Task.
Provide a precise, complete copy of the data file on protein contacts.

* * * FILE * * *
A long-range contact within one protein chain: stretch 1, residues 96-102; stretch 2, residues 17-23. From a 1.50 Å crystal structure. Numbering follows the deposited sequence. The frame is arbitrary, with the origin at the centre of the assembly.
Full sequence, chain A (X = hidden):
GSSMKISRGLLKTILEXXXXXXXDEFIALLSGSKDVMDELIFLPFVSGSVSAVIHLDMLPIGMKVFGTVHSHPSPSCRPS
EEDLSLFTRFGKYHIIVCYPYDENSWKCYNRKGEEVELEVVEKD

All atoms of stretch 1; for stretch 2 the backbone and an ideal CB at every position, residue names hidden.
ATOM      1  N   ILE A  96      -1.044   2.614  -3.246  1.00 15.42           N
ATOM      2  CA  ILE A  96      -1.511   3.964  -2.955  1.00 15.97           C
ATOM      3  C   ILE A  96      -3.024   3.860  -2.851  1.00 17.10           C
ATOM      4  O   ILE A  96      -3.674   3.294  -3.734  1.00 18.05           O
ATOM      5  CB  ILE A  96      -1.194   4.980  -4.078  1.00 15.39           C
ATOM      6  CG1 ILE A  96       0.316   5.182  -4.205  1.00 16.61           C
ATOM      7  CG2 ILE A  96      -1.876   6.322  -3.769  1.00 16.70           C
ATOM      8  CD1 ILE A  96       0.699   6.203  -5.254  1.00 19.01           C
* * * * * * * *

A long-range contact within one protein chain: stretch 1, residues 96-102; stretch 2, residues 17-23. From a 1.50 Å crystal structure. Numbering follows the deposited sequence. The frame is arbitrary, with the origin at the centre of the assembly.
Full sequence, chain A (X = hidden):
GSSMKISRGLLKTILEXXXXXXXDEFIALLSGSKDVMDELIFLPFVSGSVSAVIHLDMLPIGMKVFGTVHSHPSPSCRPS
EEDLSLFTRFGKYHIIVCYPYDENSWKCYNRKGEEVELEVVEKD

All atoms of stretch 1; for stretch 2 the backbone and an ideal CB at every position, residue names hidden.
ATOM      1  N   ILE A  96      -1.044   2.614  -3.246  1.00 15.42           N
ATOM      2  CA  ILE A  96      -1.511   3.964  -2.955  1.00 15.97           C
ATOM      3  C   ILE A  96      -3.024   3.860  -2.851  1.00 17.10           C
ATOM      4  O   ILE A  96      -3.674   3.294  -3.734  1.00 18.05           O
ATOM      5  CB  ILE A  96      -1.194   4.980  -4.078  1.00 15.39           C
ATOM      6  CG1 ILE A  96       0.316   5.182  -4.205  1.00 16.61           C
ATOM      7  CG2 ILE A  96      -1.876   6.322  -3.769  1.00 16.70           C
ATOM      8  CD1 ILE A  96       0.699   6.203  -5.254  1.00 19.01           C